‘We’ve known anecdotally for some time that the mental health of entertainment and cultural industry workers is in distress, and this was backed up by research in a 2016 Victoria University report that showed high levels of mental health issues within our artistic industry,’ Spencer said.
Recognising this, in 2017 Arts Centre Melbourne joined forces with mental health professionals, other arts and cultural organisations and peak bodies to develop a tailor-made program to support the mental health and wellbeing of the creative community.
‘The Arts Wellbeing Collective is now in its third year and I want to share with the summit-goers how we can do this better together.’
Addressing the summit’s theme, Spencer believes that the wellbeing of the sector is vital to ensuring a stronger shared future.
‘Caring for our community and our people so we can be the best, and doing so, can offer the best experiences through our respective creative industry to local, national and international visitors. What’s Next is what is needed now to future-proof our industries by supporting our people,’ she told ArtsHub.
'What’s Next is what is needed now to future-proof our industries by supporting our people.’
Arts Centre Melbourne is not alone in fighting for the wellbeing of the sector, with Seb Chan arguing that all cultural institutions, ACMI included, have an important role to play in building a stronger shared future.
‘[Institutions] also have a role in interpreting and making sense of artists’ work, and the processes through which those artworks are made,’ he said.
‘I’m talking about my museum particularly here. Being the national museum of film, TV, video games and digital art, showing how things are actually made is very important for building literacy; a literacy which then allows our communities to engage with a world of increasingly complexity and a world with problems that require us collectively to find solutions and different ways of working together – ways that we haven’t figured out yet,’ Chan said.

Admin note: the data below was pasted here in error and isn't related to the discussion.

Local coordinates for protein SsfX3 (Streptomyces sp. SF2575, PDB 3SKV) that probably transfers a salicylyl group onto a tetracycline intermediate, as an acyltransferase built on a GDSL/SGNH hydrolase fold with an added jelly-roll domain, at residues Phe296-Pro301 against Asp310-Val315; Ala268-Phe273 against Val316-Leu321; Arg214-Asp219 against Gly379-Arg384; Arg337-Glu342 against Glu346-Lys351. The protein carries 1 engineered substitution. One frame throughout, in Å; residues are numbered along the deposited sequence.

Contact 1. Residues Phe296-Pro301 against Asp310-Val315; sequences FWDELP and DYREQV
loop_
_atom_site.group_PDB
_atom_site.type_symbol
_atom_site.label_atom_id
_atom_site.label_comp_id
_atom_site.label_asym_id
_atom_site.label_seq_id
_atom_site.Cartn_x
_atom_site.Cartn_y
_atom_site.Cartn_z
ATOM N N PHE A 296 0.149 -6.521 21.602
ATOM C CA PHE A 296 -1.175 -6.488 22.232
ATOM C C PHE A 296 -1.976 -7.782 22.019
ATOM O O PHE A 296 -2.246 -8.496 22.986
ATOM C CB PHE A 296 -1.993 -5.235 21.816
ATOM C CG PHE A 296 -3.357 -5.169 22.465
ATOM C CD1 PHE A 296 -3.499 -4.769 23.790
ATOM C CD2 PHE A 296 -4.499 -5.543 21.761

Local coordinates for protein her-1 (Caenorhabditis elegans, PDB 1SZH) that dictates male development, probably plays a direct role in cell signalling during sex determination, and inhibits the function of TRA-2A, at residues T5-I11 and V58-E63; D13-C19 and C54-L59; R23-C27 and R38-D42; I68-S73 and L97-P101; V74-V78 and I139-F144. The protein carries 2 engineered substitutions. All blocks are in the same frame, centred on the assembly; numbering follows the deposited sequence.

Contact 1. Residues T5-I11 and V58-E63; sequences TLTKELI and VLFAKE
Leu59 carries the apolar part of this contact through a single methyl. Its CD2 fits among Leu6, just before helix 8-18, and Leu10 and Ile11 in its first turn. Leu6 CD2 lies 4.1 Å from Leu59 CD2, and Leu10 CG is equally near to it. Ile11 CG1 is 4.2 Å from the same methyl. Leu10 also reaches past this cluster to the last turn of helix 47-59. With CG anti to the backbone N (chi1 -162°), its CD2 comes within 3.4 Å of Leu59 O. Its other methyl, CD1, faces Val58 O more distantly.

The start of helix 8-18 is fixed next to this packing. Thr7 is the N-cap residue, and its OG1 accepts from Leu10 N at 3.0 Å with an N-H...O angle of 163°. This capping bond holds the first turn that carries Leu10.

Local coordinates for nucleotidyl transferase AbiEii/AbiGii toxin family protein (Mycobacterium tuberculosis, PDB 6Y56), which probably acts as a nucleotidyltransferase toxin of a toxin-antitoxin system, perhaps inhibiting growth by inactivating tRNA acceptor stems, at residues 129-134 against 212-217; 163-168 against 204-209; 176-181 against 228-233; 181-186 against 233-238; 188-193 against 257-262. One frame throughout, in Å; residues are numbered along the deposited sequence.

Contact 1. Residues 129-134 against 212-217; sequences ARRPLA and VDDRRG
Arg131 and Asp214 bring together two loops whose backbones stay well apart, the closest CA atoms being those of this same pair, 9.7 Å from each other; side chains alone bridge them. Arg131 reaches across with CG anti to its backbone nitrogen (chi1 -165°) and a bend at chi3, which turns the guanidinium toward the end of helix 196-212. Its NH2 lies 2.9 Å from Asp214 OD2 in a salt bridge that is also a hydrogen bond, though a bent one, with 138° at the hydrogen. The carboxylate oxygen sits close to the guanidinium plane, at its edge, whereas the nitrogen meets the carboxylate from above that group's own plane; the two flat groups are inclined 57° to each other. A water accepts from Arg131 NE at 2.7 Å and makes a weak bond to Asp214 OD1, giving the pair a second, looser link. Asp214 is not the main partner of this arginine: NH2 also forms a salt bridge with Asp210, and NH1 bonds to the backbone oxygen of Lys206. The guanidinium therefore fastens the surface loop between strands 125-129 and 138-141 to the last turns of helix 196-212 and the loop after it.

Referencing questions around data ownership and surveillance capitalism, Chan said: ‘These are difficult things to become literate about. They’re very difficult, complex systems that require artistic responses to help us all figure out how we feel about them and what we might collectively do about them.’
Learn more about the Creative State Summit.
A STATE SHAPED BY CREATIVITY
When considering the future of Victoria’s creative industries, it’s important to consider success stories from other sectors and states, according to Robbie Brammall, Director of Marketing & Communications at Hobart’s Museum of Old & New Art (Mona) and another keynote speaker at the Creative State Summit.
‘I always find it interesting to learn from and be inspired by people who have had success from creativity in other industries and fields,’ he said.
‘Creativity is pretty much driving every innovation in Tasmania at the moment – and to a degree that started in the cultural sector and the arts sector and now it permeates every sector.
'If you’re doing something in Tasmania at the moment there is the expectation that you’re doing something inventive and risk-taking and creative – something that you can’t get away with on the mainland,’ Brammall explained.
‘Creativity is pretty much driving every innovation in Tasmania at the moment.'
Compared to the Tasmania Brammall knew when he was growing up, the island state is now thriving, with innovative thinking driving everything from the food and beverage sector to tourism.
‘If you look at the Tasmanian economy you’ve got Mona with its festivals like Dark Mofo and Mona Foma; you’ve got food and beverage production that has really taken off in the last five years – foraged botanicals and triple-distilled this and sheep’s milk that,’ he said.